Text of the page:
An Egyptian sculpture more than 3,000 years old will be on permanent display in the North West after Bolton Council secured funds to buy it.
There are only two similar exhibits in the world
The 3,300-year-old statuette was offered by a local private collector to Bolton museum to add to its existing Egyptology collection.
The £440,000 price was reached thanks to the National Arts Collection Fund, the National Heritage Memorial Fund and the Friends of Bolton Museum and Art Gallery.
The 52cm high sculpture is carved in translucent Egyptian alabaster and is believed to be one of the daughters of the Pharaoh Akhenaten and his chief queen, Nefertiti.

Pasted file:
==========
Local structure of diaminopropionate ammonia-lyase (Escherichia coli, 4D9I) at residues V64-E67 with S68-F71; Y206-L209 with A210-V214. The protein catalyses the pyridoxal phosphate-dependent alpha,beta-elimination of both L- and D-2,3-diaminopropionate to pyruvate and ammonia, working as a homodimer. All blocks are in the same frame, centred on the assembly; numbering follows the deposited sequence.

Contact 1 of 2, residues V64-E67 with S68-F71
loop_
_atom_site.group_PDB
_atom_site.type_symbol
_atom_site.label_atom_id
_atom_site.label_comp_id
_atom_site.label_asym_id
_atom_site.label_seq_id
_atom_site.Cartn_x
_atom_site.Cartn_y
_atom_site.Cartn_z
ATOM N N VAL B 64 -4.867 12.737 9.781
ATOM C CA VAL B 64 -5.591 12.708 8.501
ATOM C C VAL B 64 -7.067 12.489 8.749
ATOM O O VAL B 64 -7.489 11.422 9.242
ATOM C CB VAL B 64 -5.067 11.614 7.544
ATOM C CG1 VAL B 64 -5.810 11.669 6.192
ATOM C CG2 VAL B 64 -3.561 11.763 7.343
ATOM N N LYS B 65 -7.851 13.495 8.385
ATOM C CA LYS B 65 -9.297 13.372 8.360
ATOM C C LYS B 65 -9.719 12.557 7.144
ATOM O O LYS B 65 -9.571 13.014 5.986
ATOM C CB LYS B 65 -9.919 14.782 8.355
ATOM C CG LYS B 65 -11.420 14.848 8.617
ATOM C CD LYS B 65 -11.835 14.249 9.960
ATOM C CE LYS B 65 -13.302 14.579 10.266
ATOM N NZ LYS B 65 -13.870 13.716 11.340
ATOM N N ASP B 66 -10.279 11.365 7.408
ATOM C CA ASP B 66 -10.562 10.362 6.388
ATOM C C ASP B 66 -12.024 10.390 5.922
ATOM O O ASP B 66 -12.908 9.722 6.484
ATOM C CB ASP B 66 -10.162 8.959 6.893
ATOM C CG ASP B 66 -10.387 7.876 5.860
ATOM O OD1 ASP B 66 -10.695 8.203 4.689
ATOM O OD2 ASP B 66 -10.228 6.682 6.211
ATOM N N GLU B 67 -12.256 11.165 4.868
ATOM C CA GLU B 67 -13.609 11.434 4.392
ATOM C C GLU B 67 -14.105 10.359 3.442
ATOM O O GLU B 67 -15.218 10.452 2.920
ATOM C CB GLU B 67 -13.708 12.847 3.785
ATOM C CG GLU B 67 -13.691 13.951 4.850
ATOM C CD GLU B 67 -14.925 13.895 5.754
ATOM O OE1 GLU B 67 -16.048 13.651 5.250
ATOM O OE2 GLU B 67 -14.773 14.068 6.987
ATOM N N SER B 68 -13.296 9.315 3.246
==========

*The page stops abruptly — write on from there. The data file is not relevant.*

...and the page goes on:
Only two similar pieces are believed to exist - one is in the Louvre in Paris and the other in a museum in Philadelphia.
Councillor Laurie Williamson, Bolton Council's Executive Member for Culture, said: "This was a once in a lifetime opportunity to secure an important Egyptian treasure."
The sculpture was bought and brought to Bolton by the owner's great grandfather in 1892 at a sale of the contents of Silverton Park in Devon, the home of the 4th Earl of Egremont.
It will be on display from 23 October until 14 January 2004 at the Hayward Gallery, South Bank Centre, London.
The sculpture will be part an exhibition celebrating the centenary of the National Arts Collection Fund, which saves artworks for the nation.